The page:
Next to see what I face under the bench seat.  Inside the left Settee sat another box.  WTF? Four screws later I was looking at a heavy duty electric setup inside a well built box.  It’s unusual to have anything well built in a motorhome.  I can easily bore holes between the closet and my power tap and run Romex.  I’ll need some sort of conduit to protect the wires from chafing as we drive.  

I had enough information to do the deed.  Ellen was frustrated with the mess. I suggested I take Lyft to ACE Hardware, get what I need, come back and make it happen.  The alternative was to put all the stuff back only to take it out and put it back again later.  She was not impressed with that option.  I made a list of necessary items knowing I’d have one shot at getting this right today.

Lyft, ACE, Lyft, “home”.  It went well except I could not find low cost plastic conduit to protect the romex.  I chose a short length of garden hose.  “That should work.”  It is amazing how long it takes to do anything when working in tight quarters.  None of the steps were difficult, though each took some bodily contortion, effort, and occasionally whacking the head.  I decided to install the light and run the wiring for the light first; to get everything in place for tying into power.  The last step would be to power up the new circuit.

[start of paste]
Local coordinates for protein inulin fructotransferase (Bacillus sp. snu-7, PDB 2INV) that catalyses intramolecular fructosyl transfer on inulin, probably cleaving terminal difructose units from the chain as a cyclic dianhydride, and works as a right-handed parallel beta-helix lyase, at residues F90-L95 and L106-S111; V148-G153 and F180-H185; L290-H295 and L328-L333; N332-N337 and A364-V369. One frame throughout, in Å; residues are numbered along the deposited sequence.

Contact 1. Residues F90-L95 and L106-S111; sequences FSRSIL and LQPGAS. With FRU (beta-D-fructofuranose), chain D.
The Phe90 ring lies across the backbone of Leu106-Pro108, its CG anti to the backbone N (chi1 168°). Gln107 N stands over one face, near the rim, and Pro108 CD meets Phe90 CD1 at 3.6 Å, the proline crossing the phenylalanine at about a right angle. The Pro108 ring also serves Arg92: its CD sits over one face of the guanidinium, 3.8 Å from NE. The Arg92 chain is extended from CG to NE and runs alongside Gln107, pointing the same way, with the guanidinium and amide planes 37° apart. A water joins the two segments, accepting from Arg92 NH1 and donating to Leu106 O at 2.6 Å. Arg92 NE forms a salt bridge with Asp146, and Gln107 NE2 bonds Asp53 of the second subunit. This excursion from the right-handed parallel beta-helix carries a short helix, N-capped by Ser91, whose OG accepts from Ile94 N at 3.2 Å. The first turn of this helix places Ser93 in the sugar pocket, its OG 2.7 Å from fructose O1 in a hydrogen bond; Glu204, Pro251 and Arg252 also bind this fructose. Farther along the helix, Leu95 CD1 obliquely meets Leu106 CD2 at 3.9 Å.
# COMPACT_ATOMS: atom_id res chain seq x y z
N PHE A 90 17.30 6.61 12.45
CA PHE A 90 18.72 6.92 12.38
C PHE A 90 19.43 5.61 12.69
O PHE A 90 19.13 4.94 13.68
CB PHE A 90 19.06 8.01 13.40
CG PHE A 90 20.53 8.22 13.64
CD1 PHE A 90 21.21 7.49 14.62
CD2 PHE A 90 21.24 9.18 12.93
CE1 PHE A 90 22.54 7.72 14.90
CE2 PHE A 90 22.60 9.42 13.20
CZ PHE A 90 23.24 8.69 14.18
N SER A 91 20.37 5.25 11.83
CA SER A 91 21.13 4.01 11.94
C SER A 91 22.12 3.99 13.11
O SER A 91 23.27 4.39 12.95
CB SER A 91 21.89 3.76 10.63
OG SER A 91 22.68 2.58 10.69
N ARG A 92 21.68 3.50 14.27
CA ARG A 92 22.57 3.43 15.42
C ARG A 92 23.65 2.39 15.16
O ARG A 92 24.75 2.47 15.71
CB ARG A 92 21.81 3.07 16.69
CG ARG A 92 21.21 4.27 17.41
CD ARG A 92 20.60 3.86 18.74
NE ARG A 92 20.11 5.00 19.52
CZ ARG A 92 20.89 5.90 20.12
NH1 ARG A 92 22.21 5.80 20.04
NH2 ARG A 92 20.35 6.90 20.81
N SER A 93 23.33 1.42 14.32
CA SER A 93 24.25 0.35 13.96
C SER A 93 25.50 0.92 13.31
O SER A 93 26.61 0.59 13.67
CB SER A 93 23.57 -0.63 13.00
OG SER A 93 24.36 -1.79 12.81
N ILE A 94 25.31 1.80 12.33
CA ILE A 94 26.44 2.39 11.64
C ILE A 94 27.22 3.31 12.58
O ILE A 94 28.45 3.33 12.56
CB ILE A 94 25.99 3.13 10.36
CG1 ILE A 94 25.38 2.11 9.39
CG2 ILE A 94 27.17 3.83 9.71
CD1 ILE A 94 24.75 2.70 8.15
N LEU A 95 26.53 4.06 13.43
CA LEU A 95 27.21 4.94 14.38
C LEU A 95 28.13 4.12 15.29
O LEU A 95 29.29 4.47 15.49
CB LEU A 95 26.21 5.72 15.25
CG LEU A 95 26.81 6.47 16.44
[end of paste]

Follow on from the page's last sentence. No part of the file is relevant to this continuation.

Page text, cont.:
How many time did I crawl, stoop, or lie down only to get up and get “the right” tool or fitting. Drilling, screwing and unscrewing, pushing & pulling, re-installing covers, three hours later I was ready to tap into power.  I had tools everywhere, on the sink counter, in the sink, on the floor, in the storage spaces, and in the closet.  Two breakers cut power to the outlets.   Power off, install junction box, route wires, with power back on the closet lights came on. 

Success, it works! Close the closet door & the light goes off.  Open the door & the lights go on.  Out came the vacuum.  Cleanup went quickly. I put my tools away and Ellen re-organized the storage. It looks as if nothing had happened, though I’d been busy from 3pm to 9pm.



Closed, Light Off


Open, Lights On

We had a late dinner. I crawled in to bed expecting to read for half an hour.  I was asleep in minutes.

Leave a Reply

Your email address will not be published. Required fields are marked *